The European energy company giant Enel Group suffered a ransomware attack a few days ago that impacted its internal network. Detected on June 7, the incident is the work of EKANS (SNAKE) ransomware operators, the group that also targeted Honda earlier this week.
Snake Ransomware Attack that targeted Honda has now targeted Enel Group European energy company giant Enel Group suffered a ransomware attack a few days ago that impacted its internal network. Detected on June 7, the incident is the work of EKANS (SNAK… https://t.co/hkU6eSaJ7k pic.twitter.com/gXI2bbfwqn
— Sean Harris (@InfoSecHotSpot) June 12, 2020
First public mentions of EKANS ransomware date back to January 2020, with security researcher Vitali Kremez sharing information about a new targeted ransomware written in GOLANG. The group appears to have a special interest for Industrial Control Systems (ICS), as detailed in this blog post by security firm Dragos. On June 8, a researcher shared samples of ransomware that supposedly was aimed at Honda and ENEL INT. When we started looking at the code, we found several artefacts that corroborate this possibility.
Both companies had some machines with Remote Desktop Protocol (RDP) access publicly exposed. RDP attacks are one of the main entry points when it comes to targeted ransomware opertaions. However, we cannot say conclusively that this is how threat actors may have gotten in. Ultimately, only a proper internal investigation will be able to determine exactly how the attackers were able to compromise the affected networks.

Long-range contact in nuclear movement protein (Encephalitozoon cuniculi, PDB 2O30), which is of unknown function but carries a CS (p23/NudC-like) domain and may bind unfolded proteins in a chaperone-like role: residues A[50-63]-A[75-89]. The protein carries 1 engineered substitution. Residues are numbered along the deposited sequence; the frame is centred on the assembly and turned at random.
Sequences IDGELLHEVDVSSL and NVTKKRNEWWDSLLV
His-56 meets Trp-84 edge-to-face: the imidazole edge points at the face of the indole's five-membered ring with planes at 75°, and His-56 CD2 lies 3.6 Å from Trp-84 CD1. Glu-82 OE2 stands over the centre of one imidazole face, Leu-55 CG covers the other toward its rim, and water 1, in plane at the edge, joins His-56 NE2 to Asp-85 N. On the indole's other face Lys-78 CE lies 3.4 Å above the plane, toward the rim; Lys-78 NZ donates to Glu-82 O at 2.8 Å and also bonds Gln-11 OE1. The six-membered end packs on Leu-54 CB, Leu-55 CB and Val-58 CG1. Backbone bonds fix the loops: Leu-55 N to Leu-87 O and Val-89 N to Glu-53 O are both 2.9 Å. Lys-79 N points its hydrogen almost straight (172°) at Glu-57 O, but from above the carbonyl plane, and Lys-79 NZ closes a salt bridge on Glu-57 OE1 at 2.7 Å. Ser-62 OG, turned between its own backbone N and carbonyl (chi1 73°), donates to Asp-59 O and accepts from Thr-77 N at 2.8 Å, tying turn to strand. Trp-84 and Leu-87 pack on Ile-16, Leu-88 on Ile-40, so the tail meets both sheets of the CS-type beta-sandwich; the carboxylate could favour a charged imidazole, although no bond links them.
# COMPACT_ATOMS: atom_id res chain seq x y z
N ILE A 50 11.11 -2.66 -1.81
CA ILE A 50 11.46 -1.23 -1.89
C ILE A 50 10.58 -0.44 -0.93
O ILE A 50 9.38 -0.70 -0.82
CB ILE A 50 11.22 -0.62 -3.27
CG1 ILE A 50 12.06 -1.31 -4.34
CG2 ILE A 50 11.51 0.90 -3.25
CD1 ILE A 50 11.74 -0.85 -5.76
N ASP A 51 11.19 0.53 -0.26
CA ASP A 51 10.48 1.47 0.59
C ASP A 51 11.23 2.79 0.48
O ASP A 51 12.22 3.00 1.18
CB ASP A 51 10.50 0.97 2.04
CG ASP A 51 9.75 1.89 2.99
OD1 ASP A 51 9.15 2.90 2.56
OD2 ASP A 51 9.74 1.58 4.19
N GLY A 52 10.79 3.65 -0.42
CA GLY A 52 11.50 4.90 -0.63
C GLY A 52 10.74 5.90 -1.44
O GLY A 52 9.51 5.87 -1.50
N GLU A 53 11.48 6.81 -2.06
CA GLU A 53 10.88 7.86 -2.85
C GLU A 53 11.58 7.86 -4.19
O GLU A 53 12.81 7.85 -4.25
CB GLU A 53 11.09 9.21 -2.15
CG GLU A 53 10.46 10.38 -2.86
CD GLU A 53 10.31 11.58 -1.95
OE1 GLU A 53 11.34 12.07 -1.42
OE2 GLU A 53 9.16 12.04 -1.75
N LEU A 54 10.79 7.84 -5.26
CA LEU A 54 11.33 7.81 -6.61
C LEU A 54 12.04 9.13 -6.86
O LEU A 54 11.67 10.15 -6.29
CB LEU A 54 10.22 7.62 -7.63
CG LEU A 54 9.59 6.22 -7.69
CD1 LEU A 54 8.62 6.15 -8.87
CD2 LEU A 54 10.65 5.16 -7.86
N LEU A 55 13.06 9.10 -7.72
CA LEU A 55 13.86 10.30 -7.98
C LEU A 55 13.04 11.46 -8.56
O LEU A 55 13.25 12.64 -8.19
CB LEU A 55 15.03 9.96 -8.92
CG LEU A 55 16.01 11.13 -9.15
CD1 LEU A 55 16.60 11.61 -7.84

Ransomware gangs have shown no mercy, even in this period of dealing with a pandemic. They continue to target big companies in order to extort large sums of money. RDP has been called out as some of the lowest hanging fruit preferred by attackers. However, we also recently learned about a new SMB vulnerability allowing remote execution. It is important for defenders to properly map out all assets, patch them, and never allow them to be publicly exposed.
Over the past few months, manufacturers around the globe shut down offices and plants in accordance with lockdown measures due to the COVID-19 pandemic. The recent ransomware attack that impacted Enel’s internal network highlights that critical infrastructure is incredibly vulnerable to ransomware attack because there is often no other choice but to pay the ransom in order to continue providing a vital service. Fortunately Enel was able to limit the spread of malware, however future enterprises may not be so lucky.
One of the things that sets the EKANS malware, which was reportedly used in the Enel ransomware attack, apart is a relatively high amount of manual effort/targeting typically involved in the operator placement activity, which can sometimes enable them to have a bigger impact on the victims. The same malware was recently used on a ransomware attack against car manufacturer Honda. With some of the recent attacks observed, it appears that the malicious threat actors are expanding the list of targets to manufacturing and critical infrastructure.
While the attack behaviors used by the malicious ransomware payload itself are fairly trivial, the Golang-based payload encryption process, and also the list of processes that are terminated to maximise the ability of the ransomware to encrypt sensitive data and impact the targets appear to be longer that some of the other ransomware instances observed, and some of the past instances of the malware family also included impacting processes from the ICS/SCADA/OT environments, which is uncommon for ransomware.